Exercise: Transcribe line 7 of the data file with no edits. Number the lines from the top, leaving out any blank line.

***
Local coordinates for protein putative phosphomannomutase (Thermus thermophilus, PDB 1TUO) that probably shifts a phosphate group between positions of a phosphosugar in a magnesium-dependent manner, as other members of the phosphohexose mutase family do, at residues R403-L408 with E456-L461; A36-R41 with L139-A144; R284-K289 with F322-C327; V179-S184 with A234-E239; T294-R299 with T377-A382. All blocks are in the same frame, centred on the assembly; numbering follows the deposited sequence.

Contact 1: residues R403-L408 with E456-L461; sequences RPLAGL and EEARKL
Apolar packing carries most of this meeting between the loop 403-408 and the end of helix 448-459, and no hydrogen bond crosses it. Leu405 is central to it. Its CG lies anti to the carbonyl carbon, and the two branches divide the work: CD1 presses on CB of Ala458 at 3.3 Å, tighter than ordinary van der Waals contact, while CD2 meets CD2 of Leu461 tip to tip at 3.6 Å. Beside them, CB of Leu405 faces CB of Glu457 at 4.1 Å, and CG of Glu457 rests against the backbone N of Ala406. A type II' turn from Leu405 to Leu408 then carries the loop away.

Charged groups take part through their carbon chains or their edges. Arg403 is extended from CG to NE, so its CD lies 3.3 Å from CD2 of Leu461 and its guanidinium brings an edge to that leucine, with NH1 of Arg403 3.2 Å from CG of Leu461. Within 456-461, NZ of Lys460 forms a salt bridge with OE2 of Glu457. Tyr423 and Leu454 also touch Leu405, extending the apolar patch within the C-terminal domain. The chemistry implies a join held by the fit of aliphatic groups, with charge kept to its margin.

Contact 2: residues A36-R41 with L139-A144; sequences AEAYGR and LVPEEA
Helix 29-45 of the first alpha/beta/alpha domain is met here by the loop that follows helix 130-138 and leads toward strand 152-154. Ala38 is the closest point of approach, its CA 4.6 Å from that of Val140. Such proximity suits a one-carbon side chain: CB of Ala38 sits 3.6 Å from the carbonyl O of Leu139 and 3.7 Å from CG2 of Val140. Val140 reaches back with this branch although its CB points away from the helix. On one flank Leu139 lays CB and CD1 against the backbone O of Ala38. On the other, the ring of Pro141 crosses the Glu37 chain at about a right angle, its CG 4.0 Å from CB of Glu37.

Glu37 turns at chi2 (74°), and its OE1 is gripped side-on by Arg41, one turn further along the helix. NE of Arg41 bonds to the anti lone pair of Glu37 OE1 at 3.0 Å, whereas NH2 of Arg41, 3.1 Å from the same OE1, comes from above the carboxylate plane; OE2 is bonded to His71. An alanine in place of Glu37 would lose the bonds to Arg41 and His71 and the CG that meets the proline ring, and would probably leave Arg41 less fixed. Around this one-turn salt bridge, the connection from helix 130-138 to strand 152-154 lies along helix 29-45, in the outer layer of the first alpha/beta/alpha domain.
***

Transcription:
Glu37 turns at chi2 (74°), and its OE1 is gripped side-on by Arg41, one turn further along the helix. NE of Arg41 bonds to the anti lone pair of Glu37 OE1 at 3.0 Å, whereas NH2 of Arg41, 3.1 Å from the same OE1, comes from above the carboxylate plane; OE2 is bonded to His71. An alanine in place of Glu37 would lose the bonds to Arg41 and His71 and the CG that meets the proline ring, and would probably leave Arg41 less fixed. Around this one-turn salt bridge, the connection from helix 130-138 to strand 152-154 lies along helix 29-45, in the outer layer of the first alpha/beta/alpha domain.